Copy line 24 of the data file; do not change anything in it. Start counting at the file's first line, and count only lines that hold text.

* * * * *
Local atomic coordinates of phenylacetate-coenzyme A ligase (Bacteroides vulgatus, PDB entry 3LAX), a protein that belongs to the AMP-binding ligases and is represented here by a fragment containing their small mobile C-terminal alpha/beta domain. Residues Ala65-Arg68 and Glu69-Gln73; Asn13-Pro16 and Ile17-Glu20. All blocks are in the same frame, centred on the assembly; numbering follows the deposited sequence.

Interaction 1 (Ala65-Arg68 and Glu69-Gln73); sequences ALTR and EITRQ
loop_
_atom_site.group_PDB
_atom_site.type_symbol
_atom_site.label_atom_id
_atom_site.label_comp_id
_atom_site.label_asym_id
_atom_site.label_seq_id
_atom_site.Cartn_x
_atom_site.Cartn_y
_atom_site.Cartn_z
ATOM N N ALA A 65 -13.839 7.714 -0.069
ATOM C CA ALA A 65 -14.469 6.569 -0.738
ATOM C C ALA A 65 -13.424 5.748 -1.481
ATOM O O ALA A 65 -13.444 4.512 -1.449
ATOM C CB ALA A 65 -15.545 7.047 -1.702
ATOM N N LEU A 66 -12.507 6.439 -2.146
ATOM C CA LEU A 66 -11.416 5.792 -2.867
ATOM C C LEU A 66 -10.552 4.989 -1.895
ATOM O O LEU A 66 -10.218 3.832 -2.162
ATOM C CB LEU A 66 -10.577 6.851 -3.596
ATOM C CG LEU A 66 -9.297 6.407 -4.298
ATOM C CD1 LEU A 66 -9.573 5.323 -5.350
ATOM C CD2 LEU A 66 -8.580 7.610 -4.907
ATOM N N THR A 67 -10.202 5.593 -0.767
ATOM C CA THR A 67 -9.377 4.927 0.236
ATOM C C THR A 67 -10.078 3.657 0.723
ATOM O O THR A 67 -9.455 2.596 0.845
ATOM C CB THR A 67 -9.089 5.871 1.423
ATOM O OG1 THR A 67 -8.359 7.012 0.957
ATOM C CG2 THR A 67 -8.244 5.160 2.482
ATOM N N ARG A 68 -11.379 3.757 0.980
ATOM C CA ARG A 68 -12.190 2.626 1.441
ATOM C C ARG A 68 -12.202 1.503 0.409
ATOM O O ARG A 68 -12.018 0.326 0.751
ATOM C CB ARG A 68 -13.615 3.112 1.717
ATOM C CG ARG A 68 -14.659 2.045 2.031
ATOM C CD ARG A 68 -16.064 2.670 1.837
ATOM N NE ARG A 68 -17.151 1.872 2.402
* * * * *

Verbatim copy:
ATOM C CD1 LEU A 66 -9.573 5.323 -5.350